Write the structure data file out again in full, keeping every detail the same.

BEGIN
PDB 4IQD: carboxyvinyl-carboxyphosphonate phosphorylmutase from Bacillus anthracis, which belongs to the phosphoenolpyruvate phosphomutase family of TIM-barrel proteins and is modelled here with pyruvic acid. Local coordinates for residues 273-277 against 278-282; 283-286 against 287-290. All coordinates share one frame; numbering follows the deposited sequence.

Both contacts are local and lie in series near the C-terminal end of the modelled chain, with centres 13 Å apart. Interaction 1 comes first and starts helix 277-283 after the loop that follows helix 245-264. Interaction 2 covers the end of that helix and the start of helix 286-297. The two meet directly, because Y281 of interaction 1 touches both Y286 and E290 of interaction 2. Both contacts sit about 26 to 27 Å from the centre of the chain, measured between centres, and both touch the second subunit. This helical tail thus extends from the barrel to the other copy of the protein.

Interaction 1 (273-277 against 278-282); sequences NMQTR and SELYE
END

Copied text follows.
PDB 4IQD: carboxyvinyl-carboxyphosphonate phosphorylmutase from Bacillus anthracis, which belongs to the phosphoenolpyruvate phosphomutase family of TIM-barrel proteins and is modelled here with pyruvic acid. Local coordinates for residues 273-277 against 278-282; 283-286 against 287-290. All coordinates share one frame; numbering follows the deposited sequence.

Both contacts are local and lie in series near the C-terminal end of the modelled chain, with centres 13 Å apart. Interaction 1 comes first and starts helix 277-283 after the loop that follows helix 245-264. Interaction 2 covers the end of that helix and the start of helix 286-297. The two meet directly, because Y281 of interaction 1 touches both Y286 and E290 of interaction 2. Both contacts sit about 26 to 27 Å from the centre of the chain, measured between centres, and both touch the second subunit. This helical tail thus extends from the barrel to the other copy of the protein.

Interaction 1 (273-277 against 278-282); sequences NMQTR and SELYE